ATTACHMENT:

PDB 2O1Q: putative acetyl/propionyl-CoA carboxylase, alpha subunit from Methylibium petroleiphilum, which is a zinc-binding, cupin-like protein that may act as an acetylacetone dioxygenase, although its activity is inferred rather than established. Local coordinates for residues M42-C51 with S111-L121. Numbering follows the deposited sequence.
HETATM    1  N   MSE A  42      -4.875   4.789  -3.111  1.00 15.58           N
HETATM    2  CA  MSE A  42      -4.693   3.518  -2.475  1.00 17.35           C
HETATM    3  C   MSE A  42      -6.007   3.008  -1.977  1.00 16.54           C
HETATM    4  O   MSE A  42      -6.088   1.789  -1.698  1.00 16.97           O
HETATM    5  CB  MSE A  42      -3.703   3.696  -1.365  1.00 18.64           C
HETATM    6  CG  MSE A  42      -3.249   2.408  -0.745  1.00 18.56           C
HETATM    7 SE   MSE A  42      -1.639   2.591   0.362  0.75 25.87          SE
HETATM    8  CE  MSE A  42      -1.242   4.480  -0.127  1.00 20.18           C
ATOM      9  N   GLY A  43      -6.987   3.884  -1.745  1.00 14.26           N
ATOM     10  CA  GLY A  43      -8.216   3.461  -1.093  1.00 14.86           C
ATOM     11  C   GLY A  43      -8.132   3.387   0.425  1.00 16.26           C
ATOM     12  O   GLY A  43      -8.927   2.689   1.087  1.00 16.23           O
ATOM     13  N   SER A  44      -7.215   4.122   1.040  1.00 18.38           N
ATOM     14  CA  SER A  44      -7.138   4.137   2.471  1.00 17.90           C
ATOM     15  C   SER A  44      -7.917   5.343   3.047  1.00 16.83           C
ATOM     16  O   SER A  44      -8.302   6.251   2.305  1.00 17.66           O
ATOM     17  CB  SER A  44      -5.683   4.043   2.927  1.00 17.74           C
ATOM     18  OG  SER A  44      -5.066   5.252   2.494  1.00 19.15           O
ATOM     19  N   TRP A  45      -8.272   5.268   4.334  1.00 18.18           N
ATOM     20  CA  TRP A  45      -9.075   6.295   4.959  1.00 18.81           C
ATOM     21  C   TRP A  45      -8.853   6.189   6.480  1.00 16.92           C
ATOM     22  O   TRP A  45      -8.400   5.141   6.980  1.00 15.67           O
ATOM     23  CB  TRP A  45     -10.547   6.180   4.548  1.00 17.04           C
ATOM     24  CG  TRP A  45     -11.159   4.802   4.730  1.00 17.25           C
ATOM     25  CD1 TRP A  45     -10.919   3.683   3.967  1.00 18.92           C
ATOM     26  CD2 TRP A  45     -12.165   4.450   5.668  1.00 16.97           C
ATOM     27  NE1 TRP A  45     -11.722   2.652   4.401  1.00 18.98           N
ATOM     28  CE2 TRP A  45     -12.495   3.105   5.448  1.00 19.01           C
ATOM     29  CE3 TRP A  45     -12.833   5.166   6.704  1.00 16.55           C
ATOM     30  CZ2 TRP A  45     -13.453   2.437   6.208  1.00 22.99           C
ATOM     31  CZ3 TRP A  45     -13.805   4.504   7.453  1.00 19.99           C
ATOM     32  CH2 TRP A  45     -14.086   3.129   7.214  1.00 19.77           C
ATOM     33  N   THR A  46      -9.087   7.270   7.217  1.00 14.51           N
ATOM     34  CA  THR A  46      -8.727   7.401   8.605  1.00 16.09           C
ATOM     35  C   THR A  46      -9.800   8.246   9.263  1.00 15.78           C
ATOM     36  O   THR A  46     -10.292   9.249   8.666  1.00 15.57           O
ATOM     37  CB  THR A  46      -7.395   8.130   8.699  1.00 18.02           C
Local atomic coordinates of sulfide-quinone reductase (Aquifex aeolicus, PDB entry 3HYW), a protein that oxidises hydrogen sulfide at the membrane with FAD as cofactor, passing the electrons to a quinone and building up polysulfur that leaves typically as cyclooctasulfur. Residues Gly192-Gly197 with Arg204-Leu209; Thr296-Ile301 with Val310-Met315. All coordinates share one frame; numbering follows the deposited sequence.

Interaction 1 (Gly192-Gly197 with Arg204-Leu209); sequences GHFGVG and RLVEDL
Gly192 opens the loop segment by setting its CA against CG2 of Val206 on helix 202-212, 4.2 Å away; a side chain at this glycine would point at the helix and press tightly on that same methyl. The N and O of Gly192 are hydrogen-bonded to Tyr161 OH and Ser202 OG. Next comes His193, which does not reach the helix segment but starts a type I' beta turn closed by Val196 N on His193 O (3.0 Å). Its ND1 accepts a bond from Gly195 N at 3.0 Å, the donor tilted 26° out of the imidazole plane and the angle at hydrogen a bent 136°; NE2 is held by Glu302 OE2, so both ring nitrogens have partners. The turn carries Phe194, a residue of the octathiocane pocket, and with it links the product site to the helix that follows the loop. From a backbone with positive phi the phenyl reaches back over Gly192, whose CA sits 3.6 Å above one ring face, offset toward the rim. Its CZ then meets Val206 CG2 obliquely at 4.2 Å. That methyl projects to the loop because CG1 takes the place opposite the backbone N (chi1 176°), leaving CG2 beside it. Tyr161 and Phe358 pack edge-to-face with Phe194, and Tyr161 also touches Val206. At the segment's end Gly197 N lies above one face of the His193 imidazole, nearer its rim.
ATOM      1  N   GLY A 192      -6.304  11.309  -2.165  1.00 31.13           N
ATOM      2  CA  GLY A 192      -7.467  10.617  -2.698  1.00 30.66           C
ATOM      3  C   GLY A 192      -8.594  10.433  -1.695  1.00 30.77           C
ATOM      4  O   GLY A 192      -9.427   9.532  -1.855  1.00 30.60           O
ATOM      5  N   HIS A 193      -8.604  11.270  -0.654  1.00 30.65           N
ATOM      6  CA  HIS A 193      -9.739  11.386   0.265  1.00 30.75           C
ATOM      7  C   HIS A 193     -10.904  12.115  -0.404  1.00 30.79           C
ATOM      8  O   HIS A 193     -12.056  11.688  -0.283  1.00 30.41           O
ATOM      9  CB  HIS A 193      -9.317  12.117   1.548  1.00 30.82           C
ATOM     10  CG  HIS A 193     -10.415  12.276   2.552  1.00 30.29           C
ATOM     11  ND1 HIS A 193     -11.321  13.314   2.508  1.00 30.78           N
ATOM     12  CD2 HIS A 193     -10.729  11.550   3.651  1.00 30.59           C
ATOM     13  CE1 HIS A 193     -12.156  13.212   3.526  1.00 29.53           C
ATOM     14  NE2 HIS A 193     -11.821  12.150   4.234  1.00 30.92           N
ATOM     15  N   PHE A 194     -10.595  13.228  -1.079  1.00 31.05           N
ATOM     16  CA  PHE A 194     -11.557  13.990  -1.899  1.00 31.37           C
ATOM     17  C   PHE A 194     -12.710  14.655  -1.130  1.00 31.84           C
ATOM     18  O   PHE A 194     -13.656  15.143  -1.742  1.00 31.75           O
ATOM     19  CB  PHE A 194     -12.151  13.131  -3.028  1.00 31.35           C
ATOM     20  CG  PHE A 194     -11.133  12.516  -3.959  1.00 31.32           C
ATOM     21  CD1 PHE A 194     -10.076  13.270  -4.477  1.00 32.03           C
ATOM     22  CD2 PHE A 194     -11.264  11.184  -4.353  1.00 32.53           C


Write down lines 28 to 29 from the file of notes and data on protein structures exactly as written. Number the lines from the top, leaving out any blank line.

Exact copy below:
ATOM     27  NE1 TRP A  45     -11.722   2.652   4.401  1.00 18.98           N
ATOM     28  CE2 TRP A  45     -12.495   3.105   5.448  1.00 19.01           C